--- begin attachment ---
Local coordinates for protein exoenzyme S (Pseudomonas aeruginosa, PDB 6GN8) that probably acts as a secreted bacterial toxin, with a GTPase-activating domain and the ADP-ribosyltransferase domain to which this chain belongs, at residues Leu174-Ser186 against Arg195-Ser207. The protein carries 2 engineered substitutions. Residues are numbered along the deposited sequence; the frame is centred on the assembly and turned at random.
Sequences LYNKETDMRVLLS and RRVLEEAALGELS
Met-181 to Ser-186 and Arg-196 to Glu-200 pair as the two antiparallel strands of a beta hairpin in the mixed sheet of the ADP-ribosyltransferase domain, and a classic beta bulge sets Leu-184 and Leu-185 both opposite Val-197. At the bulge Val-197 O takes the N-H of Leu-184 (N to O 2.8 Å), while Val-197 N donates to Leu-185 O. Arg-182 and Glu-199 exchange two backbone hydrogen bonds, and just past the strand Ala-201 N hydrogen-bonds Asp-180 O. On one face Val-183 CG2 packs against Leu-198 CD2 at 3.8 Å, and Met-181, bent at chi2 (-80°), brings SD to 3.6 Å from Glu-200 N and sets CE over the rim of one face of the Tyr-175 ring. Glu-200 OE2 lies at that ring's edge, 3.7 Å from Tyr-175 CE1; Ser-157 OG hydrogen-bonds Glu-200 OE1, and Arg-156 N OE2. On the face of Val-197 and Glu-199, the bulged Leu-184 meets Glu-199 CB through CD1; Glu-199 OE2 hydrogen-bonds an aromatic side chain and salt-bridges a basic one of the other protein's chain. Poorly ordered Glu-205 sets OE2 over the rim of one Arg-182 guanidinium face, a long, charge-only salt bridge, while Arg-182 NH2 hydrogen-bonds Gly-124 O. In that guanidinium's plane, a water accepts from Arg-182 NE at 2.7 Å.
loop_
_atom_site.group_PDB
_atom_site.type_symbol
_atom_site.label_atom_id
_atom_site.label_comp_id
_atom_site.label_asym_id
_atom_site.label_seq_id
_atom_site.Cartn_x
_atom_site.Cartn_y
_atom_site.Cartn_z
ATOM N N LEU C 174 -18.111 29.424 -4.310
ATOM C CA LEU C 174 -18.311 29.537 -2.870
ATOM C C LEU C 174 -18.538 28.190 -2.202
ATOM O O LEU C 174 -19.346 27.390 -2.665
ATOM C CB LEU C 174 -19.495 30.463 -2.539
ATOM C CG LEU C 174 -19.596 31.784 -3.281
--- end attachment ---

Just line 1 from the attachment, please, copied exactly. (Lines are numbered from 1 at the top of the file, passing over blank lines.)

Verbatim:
Local coordinates for protein exoenzyme S (Pseudomonas aeruginosa, PDB 6GN8) that probably acts as a secreted bacterial toxin, with a GTPase-activating domain and the ADP-ribosyltransferase domain to which this chain belongs, at residues Leu174-Ser186 against Arg195-Ser207. The protein carries 2 engineered substitutions. Residues are numbered along the deposited sequence; the frame is centred on the assembly and turned at random.